Many people struggle with workplace dread – feelings of dread or anxiety about going to work. It can be caused by a variety of factors, such as a toxic work environment, a difficult boss, or simply feeling overwhelmed by your workload. If you are experiencing this type of dread on a regular basis, it’s important to take action to address the issue before it takes a toll on your mental health and overall well-being.
You don’t need to stay stuck in this pattern.
It can be common to think that you need to find ways to cope with the distressing feelings, such as quitting your job, taking stress leave or focusing on stress management techniques. Yet these solutions do not resolve the underlying cause of the intense stress response that you experience. One solution is Logosynthesis, a powerful technique that can help you identify and eliminate the underlying mental imagery to offer immediate and sustained relief from the feeling of dread.
How Logosynthesis resolves workplace dread.
If you are experiencing dread or anxiety about going to work, Logosynthesis can offer a powerful technique to help you relieve the distressing thoughts, emotions and physical sensations. Here are some steps you can take to use Logosynthesis to overcome your workplace dread:
- Pay attention to the specifics about what bothers you.
- Find a quiet place where you can be uninterrupted for about 30 minutes. Have a glass of water nearby.
- Use the guided video offered below.
- Notice any shifts and repeat the video, if necessary.
Note that the technique can take practice and it helps to have a trained professional guide you in the process. Also for deeper, more complex issues, the underlying perception can be harder to identify and occurs in layers over time and it is important to do get support from a Practitioner in Logosynthesis.
Donna’s example of resolving workplace dread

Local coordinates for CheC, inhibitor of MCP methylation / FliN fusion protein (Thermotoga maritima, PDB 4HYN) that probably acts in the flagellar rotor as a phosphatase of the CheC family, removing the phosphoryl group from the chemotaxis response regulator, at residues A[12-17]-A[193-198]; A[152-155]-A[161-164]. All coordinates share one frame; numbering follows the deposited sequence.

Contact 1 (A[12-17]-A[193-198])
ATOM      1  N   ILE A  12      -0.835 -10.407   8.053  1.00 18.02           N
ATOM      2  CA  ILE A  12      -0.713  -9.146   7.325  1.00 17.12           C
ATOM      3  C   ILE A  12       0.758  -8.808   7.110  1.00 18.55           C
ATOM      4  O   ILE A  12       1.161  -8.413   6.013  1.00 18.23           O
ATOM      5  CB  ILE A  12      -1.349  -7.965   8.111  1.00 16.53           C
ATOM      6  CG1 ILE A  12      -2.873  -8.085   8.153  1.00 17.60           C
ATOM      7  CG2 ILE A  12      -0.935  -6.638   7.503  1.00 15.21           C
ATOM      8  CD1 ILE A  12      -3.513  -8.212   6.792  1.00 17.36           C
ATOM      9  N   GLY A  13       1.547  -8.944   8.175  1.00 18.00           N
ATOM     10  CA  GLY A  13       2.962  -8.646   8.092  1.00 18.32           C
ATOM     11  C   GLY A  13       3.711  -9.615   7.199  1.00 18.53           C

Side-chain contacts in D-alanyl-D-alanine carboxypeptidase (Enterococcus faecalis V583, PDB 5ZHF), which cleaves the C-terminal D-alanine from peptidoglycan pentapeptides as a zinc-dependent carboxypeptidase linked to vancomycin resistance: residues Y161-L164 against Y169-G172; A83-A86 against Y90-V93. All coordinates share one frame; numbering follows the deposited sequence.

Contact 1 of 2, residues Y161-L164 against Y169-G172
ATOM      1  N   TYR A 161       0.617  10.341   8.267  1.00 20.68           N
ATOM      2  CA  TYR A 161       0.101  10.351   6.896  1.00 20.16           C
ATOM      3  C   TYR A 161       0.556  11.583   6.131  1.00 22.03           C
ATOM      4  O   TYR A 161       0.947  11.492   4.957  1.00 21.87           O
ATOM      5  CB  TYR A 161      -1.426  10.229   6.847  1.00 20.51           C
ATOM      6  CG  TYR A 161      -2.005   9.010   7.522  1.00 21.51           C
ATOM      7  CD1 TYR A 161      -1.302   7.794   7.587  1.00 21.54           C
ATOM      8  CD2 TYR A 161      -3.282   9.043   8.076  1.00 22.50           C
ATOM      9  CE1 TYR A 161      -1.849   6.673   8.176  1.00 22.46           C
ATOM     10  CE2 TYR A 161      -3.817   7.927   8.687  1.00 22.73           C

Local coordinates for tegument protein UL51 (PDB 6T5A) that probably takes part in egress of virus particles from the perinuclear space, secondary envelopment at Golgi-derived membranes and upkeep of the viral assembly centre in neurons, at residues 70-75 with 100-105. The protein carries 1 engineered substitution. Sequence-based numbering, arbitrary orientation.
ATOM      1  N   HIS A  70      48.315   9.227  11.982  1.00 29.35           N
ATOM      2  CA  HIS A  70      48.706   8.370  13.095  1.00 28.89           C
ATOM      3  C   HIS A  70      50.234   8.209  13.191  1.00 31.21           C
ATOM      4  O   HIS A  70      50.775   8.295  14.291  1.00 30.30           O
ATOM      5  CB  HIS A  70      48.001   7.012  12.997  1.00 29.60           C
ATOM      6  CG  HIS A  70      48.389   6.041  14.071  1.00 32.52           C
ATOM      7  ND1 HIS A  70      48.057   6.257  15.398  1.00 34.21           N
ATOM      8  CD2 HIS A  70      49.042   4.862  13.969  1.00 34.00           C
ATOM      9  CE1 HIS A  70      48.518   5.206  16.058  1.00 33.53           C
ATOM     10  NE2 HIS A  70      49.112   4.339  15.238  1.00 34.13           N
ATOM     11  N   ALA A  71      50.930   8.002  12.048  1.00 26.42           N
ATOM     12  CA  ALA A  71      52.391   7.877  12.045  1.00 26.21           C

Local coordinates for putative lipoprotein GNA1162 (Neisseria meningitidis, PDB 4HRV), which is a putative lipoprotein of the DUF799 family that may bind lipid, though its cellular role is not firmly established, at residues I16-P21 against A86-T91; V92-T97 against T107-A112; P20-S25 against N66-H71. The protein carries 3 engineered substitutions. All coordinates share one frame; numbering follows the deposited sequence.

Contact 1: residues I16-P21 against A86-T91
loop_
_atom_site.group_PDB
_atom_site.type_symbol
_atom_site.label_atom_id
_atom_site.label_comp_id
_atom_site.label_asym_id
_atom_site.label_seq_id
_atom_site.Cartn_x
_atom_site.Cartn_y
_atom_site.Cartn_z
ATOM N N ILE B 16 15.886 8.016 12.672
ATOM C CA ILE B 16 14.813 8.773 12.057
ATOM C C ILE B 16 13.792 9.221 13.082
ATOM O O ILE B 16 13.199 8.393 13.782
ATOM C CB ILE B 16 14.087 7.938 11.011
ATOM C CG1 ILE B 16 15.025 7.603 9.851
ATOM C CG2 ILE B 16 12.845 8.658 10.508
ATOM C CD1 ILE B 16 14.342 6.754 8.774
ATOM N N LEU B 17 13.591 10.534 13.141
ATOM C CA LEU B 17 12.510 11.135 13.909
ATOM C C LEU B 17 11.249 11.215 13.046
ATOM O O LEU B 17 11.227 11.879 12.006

Donna had recently started a new job as a caregiver and she was dreading going to work. When asked: “What is it you are dreading?”, she couldn’t answer. “It’s new. The disabilities are more severe than I originally expected. The reality hit me very hard. Deep down I know that I’ve been passionate about giving my time to help others. I know I’m doing good.”
We explored the sense of dread. Donna indicated that she was currently working 3 days / week and she felt the dread starting the day before and lasting until she went in to work. When at work, it felt more like anxiety rather than dread. As she explored her thoughts, she indicated: “I have to be mentally alert. It depends on who’s on lead. With some senior staff I am comfortable and with others, I have to be more alert.”
As Donna connected with the distress, she rated it a 10 on a subjective distress scale from 0-10 with 10 being maximum distress.
I asked her to notice the space around her. She took her time and noticed noise around her. She was also able to identify the images of the residents. We used this perception for a cycle of Logosynthesis. After this cycle, she rated the distress as a 5. The dread had lessened and when she now thought of going to work, she noted the emotion as ‘anxious’. She could feel the sensation in her forehead as a tension headache.
As she allowed herself to be with the thoughts, emotions and physical sensations, the image of the word ‘Searching’ arose. We used this mental imagery as a label for another cycle of Logosynthesis. At the end of this cycle, I asked her what she noticed. She recalled a recent conversation about the amount of change that she had experienced in the past year. “New energy. New path. New career.” The distress was gone.
I received a message after the session that she was feeling calm but that she had a headache. She was going to treat the headache and take it easy. I encouraged her to follow up to help me understand if the shifts are sustained.
The next day, I received another follow up. “I went in to work just anxious but wasn’t dreading it like I have been. Something has shifted.” Another layer for another day but for now, the dread is gone and that felt better for her.
The following Sunday, a message showed up in my inbox: “Things have changed at work.” I didn’t want to assume so I messaged back: “In a good way?” Donna went on to tell me: “If anything negative happens, I found myself just carrying on. … It’s made me confident in the sense that I am able to feel a little more comfortable about my actions. …. I’ve started to feel comfortable with the people around and my personality is starting to come out. For the first time in three weeks, I’m not dreading going into work tomorrow.”